The Oxfordian Chronology

We have been asking and begging to see a full Oxfordian Chronology and Paul Streitz has kindly provided one.

Now it is fair to say that not all Oxfordians agree with this comprehensive list of works that the Earl of Oxford either wrote himself, translated or to which he made significant contributions.  However, it is also fair to say that this is the first time we have ever seen such a full and final statement of De Vere's contribution to literature. And it is also fair to say that whilst there is little in the way of consensus of any kind in Oxfordland, whenever pressed on the issue, this is the so-called scholarship that they fall back on.

It's not all his own work, as he is quick to point out. Paul is relying (as do all Oxfordians) on the time-turning Mr Hess or the sensationally inaccurate guesswork of Eva Turner Clark, who quite possibly never read a word written by any Elizabethan playwright as she places Coriolanus in 1580, 27 years before it was written and 12 years before Henry VI. A total impossibility. Although this hole cretaes a paradox, since it is wider than their theory, Oxfordians are content to explain with by a process of continual rewriting, updating and producing of new versions, none of which survive, of course, as texts or in the records of performance. This is their version of collaborative theatre - though they tend to want to cling to Oxford's 100% authorship.


Enjoy. See if you can get your stylometric head round Henry VI i coming after Hamlet. And remember, the only reason Oxfordians need their alternative chronology, their alternative dating methods and their alternative to 300 years of existing scholarship is that Thomas Looney was daft enough to choose a candidate who died before one third of the work was written.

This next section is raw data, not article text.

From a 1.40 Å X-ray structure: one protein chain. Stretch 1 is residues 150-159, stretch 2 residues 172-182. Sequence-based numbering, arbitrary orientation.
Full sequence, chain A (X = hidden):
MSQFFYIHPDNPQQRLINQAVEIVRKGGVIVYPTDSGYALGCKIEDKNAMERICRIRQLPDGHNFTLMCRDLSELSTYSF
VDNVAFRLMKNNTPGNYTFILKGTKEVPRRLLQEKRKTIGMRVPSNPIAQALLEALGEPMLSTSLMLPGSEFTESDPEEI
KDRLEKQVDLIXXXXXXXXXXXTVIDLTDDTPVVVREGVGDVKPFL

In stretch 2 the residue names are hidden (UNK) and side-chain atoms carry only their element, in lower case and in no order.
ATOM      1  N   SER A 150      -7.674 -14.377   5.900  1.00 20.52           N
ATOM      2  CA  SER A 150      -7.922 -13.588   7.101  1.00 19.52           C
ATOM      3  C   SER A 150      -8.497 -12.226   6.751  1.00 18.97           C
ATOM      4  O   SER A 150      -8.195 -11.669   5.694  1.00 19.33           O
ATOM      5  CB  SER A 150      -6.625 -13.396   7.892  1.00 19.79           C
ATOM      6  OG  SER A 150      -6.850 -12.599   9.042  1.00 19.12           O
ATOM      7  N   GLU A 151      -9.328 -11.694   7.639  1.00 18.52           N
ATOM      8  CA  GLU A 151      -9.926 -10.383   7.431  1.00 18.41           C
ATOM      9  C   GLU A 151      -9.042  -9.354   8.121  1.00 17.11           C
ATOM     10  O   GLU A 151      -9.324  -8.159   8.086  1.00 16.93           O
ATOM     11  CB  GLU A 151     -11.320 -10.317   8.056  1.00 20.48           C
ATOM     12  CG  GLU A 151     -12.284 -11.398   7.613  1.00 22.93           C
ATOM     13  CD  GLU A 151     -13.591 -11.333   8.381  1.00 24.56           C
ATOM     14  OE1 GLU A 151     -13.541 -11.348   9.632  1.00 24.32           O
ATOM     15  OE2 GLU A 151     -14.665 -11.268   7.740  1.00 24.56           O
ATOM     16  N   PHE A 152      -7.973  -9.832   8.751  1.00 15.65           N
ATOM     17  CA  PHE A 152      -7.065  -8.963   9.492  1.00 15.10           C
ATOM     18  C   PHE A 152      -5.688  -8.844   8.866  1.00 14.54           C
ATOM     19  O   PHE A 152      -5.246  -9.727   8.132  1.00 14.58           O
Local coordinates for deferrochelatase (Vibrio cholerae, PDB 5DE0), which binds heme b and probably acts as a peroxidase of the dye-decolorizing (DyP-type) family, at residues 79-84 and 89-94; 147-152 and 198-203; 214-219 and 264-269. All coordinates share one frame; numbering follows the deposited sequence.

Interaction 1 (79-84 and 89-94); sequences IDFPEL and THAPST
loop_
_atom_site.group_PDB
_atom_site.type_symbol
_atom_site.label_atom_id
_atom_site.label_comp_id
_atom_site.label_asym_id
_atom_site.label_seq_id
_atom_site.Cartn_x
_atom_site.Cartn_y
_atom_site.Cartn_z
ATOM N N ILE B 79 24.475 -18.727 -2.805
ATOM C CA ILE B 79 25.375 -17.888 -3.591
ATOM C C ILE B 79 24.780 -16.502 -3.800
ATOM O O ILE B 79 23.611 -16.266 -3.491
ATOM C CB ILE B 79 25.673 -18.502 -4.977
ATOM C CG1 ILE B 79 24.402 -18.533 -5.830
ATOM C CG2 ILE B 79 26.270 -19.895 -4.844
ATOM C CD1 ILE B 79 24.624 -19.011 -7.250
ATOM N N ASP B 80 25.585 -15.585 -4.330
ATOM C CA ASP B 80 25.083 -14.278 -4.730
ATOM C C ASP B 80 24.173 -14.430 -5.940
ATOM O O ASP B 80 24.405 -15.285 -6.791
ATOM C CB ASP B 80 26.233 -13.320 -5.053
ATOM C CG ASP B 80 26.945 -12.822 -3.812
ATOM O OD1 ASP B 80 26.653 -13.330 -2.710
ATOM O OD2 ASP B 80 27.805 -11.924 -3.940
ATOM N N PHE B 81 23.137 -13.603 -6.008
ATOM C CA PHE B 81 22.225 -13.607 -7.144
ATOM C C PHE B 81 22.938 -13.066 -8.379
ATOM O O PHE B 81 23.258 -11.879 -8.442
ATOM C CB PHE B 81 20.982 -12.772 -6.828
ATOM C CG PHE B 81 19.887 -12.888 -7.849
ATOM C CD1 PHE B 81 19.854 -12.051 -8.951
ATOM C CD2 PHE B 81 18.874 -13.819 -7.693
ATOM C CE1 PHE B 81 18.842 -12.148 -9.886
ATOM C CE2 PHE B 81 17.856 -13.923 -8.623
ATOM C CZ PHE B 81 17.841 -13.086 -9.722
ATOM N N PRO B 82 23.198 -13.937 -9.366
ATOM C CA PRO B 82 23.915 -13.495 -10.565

Here is the Oxfordian canon based on the work of Eva Turner Clark, Betty Sears, Stephanie Carauna and Paul Streitz. (my contribution was largely to date the works from between 1604 and 1608 because Oxford did not die in 1604, but rather disappeared. This added the King James Bible to the Oxfordian canon.) Other works such as The Secretary (do I have the right title? Probably not. And other discovered poems should be added. And other works as well.

Date of Writing--Title (Earlier Title in Parentheses), Production--Attribution
1562 Jack the Juggler, Play
1562 Romeus and Juliet, Poem, Arthur Brooke
1562 Spinning Wheel Poem, found in Cecil papers to Anne Cecil
1563 The Fable of Ovid Treating of Narcissus, Translation
1563 The historie of Leonard Aretine, Leonardo Bruni, 1369–1444, Translation, Arthur Golding
1564 The abridgment of the histories of Trogvs Pompeius, Marcus Junianus, Translation, Arthur Golding
1564 Palamon & Arcyte, Damon & Pithiest Richard Edwards
1564 The eyght bookes of Caius Iulius Caesar, Julius Caesar, Translation, Arthur Golding
1565-7 Ovid’s Metamorphoses, P. Ouidius Naso, Translation, Arthur Golding
1565-7 Ralph Roister Doister, Play, Nicholas Udall
1565-7 Doleful Ditty of Lord Darnleigh, Henry Chettle
1566 Agamemnon, Medea, Hippolytus, and Hercules Oeteus, Seneca, Translations, John Studley
1566 Palaemon and Areite, Play, before Queen Elizabeth at Oxford in 1566; survives as The Two Noble Kinsmen, published in 1634
1566 Jocasta, Euripides, Translation George Gascoigne and Francis Kinwelmershe
1566 Gli Supposit, The Supposes, Ariosto, Translation George Gascoigne
1567 Horestes, Translation John Pikering
1571 The Courtier, Balthasar Castiglione: Translation by Bartholomew Clerke, preface by Oxford
1573 100 Sundrie Flowers, Various poems, The first English novel, The Adventures of Master F.I., Meritum petere grave
1573 Cardanus Comforte, Introductory Poem by E. Oxenford
1576 A Paradise of Dainty Devices, seven Poems by E.O.
1577 The Famous Victories of Henry V, contains a robbery at Gravesend based on one perpetrated by Oxford’s men on May 20, 1573. This is an event not related in the actual history of the play, but one perpetrated by Oxford and Oxford’s men on servants of Sir William Cecil, the circumstances of which are described in a letter to William Cecil
1577 The Comedy Of Errors, (The Historie of Error), Hampton Court, Jan. 1, 1577, First Folio
1577 Timeon Of Athens, (The Historie Of The Solitarie Knight), Whitehall, Feb. 17, 1577, First Folio
1577 Titus Andronicus, (The historye of Titus and Gisippus), Whitehall, Feb. 19, 1577
1577 Pericles, (A pastorell or historie of a Greeke Maide), Court, Dec. 29, 1577
1577 Woman’s Changeableness, Poem
1577 Verses Made by the Earl of Oxford, Poems, Earl of Oxford
1578 Cymbeline, (An History Of The Crueltie Of A Stepmother), Richmond, Dec. 28, 1578, First Folio
1579 The Taming of The Shrew (A Morall Of The Marryage Of Mynde And Measur) Richmond, Jan. 1, 1579, First Folio
1578 All’s Well That Ends Well, (The Historie Of The Rape Of The Second Helene), Court, Jan. 6, 1578, First Folio
1579 Love’s Labours Lost, (Double Maske), Court, Jan. 11, 1579
1579 The Two Gentlemen of Verona, (A History Of The Duke Of Millayn And The Marquis Of Mantus), Whitehall, Dec. 26, 1579, First Folio